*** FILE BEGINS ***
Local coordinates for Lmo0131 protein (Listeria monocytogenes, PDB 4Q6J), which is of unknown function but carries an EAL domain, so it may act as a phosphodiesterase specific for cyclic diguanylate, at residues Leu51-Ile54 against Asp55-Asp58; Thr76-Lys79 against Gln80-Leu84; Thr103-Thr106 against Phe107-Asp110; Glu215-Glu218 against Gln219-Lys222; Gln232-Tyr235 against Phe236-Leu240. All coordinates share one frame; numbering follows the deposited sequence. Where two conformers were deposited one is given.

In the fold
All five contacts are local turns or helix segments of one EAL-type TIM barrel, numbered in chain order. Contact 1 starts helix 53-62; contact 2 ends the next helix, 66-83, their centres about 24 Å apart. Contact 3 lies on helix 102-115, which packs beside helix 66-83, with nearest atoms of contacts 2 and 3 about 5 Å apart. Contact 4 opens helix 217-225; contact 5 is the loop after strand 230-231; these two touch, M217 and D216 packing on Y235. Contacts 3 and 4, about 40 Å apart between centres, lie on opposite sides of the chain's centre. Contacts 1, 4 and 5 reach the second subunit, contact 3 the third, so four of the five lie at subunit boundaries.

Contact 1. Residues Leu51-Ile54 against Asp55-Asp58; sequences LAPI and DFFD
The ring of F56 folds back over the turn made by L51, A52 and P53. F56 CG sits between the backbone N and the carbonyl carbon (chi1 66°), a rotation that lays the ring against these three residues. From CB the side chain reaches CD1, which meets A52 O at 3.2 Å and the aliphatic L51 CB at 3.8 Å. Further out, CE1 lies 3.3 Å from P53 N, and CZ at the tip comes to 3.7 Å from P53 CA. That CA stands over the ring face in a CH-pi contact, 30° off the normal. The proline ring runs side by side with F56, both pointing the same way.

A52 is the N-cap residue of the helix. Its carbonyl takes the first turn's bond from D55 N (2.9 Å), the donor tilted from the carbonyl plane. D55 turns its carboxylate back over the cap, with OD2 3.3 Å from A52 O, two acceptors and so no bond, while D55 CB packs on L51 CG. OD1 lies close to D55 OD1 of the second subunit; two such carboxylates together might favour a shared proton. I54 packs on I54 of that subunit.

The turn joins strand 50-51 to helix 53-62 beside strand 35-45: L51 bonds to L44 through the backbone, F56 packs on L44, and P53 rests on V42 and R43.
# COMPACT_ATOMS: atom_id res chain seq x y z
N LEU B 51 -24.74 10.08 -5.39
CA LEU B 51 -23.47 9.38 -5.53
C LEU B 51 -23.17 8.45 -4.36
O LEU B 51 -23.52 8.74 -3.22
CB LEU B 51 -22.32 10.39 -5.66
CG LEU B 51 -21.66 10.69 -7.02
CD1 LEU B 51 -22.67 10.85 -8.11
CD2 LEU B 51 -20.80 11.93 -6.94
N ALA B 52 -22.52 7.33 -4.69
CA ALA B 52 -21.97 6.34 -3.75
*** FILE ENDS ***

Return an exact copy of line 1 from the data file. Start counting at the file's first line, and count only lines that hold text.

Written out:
Local coordinates for Lmo0131 protein (Listeria monocytogenes, PDB 4Q6J), which is of unknown function but carries an EAL domain, so it may act as a phosphodiesterase specific for cyclic diguanylate, at residues Leu51-Ile54 against Asp55-Asp58; Thr76-Lys79 against Gln80-Leu84; Thr103-Thr106 against Phe107-Asp110; Glu215-Glu218 against Gln219-Lys222; Gln232-Tyr235 against Phe236-Leu240. All coordinates share one frame; numbering follows the deposited sequence. Where two conformers were deposited one is given.